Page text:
They say beauty is in the eye of the beholder.

But for most, the 80s monolith that is Anston House, standing graffiti-strewn and derelict, is simply downright hideous.

Its past is a string of failed developments and rebuffed plans.

Abandoned since 1987, art students from Brighton College attempted to brighten it up by covering the broken windows with self-portraits in 2003.

But it was still voted the city’s ugliest building by Argus readers.


Three years later, incoming mayor David Smith called for the city council to force a compulsory purchase of the building, which has been derelict since the 1980s He said: “That is the worst eyesore in the whole of Brighton. What impression does that give of the city if people come to spend money here?

“This property has been empty for over 20 years and during those years Brighton council and now the city council have given the owner planning permission on at least ten occasions for redevelopment.

“The owner has on each occasion let most of these planning permissions lapse and in my opinion has never had any intention of redeveloping.”

There was renewed hope in January 2007 when plans were submitted to Brighton and Hove City Council to knock down the old building and put up two linked towers with space for 509 cars on three underground parking levels.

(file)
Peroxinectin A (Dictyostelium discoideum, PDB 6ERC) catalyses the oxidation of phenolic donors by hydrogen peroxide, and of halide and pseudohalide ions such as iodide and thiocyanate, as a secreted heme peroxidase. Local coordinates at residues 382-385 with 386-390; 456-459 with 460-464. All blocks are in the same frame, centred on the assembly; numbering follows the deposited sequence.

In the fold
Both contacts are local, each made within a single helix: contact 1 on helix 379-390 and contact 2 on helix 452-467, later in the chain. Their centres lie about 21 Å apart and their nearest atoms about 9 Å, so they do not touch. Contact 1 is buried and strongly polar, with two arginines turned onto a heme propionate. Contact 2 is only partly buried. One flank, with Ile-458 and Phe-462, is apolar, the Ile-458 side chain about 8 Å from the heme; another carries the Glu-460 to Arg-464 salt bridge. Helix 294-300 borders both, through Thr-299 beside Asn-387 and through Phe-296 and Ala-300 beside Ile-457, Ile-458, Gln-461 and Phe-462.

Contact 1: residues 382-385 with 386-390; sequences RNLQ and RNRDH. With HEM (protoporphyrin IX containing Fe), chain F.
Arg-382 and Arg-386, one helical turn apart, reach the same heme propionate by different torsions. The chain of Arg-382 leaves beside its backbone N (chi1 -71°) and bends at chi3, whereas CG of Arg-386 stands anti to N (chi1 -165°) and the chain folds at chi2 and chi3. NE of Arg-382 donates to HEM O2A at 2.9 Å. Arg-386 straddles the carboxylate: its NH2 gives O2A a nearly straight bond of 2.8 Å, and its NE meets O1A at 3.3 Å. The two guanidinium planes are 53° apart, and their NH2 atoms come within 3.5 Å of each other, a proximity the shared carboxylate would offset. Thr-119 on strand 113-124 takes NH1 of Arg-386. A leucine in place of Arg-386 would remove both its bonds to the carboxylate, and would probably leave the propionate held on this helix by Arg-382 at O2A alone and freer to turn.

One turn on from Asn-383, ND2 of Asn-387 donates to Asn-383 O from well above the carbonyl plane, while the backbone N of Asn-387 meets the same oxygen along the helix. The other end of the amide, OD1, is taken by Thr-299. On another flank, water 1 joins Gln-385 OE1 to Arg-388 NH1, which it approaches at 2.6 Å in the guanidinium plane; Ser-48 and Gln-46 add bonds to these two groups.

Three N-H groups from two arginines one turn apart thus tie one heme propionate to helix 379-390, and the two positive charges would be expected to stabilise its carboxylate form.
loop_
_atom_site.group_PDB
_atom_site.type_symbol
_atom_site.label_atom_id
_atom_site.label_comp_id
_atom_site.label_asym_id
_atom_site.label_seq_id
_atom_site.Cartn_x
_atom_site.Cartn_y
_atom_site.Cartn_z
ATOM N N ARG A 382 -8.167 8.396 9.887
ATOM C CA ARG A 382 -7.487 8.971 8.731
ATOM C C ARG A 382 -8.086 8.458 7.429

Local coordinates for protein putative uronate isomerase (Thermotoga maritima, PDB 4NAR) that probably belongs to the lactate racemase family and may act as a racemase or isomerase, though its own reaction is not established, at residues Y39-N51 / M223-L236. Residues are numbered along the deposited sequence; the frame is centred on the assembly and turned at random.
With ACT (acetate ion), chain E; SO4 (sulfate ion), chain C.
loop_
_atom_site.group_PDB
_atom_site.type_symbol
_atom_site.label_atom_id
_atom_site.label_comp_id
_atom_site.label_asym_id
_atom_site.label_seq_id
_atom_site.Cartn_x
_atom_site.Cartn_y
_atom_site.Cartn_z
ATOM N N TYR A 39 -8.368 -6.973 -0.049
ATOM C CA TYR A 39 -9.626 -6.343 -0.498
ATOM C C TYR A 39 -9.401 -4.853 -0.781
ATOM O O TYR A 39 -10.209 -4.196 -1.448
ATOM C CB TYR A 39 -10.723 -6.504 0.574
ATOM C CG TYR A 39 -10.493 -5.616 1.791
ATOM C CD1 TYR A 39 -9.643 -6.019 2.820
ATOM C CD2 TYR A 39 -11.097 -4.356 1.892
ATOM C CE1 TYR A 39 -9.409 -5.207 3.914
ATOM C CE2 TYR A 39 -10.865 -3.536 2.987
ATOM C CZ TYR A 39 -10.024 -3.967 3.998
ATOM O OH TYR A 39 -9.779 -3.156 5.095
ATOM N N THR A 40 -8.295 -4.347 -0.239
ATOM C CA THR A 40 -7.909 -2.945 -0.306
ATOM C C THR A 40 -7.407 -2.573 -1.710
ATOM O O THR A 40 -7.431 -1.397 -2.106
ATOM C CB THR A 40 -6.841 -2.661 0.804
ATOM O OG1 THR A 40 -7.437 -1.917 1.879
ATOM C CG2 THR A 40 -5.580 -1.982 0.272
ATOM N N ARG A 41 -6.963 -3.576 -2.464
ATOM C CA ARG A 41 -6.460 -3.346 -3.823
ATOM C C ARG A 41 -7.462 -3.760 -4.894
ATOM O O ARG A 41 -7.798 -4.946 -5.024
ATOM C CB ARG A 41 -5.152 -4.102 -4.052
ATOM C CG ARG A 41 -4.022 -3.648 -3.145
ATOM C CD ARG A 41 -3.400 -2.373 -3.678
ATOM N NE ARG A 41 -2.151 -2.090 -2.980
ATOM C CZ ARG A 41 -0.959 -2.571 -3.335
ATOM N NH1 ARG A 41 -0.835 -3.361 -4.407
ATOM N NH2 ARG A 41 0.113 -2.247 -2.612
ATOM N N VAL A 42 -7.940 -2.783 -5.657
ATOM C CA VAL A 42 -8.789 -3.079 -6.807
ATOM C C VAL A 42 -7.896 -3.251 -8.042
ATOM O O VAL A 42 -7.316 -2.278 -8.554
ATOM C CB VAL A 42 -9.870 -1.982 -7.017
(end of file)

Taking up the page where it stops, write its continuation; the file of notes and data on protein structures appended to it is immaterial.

But just a month later the proposed plans were recommended for refusal by planning officers.

The report said: “While the demolition of Anston House is welcomed and the redevelopment of the site ismuch needed, the current proposal driven by floor space leaves far toomuch to be determined.”

ComeMay the property had been sold for £10.5 million but redevelopment still never happened.

In 2008 the site saw a group of protesters encamp on the site as a demonstration against plans to fell trees by developer Bridgetown Properties.

On January 17 there was a fire at one of the caravans used by the protesters, minutes before they were due to be evicted.

Colin Bissett, 58, who owned the caravan, said: “We went to the shops and returned to see our caravan on fire. Bailiffs were due on site at midday to remove the protesters, who had lived there for seven months.

This year developer Investec received permission to convert the nine-storey block into 44 flats.

The city now holds its breath to see if finally the ugly caterpillar of a building can be converted into a beautiful butterfly.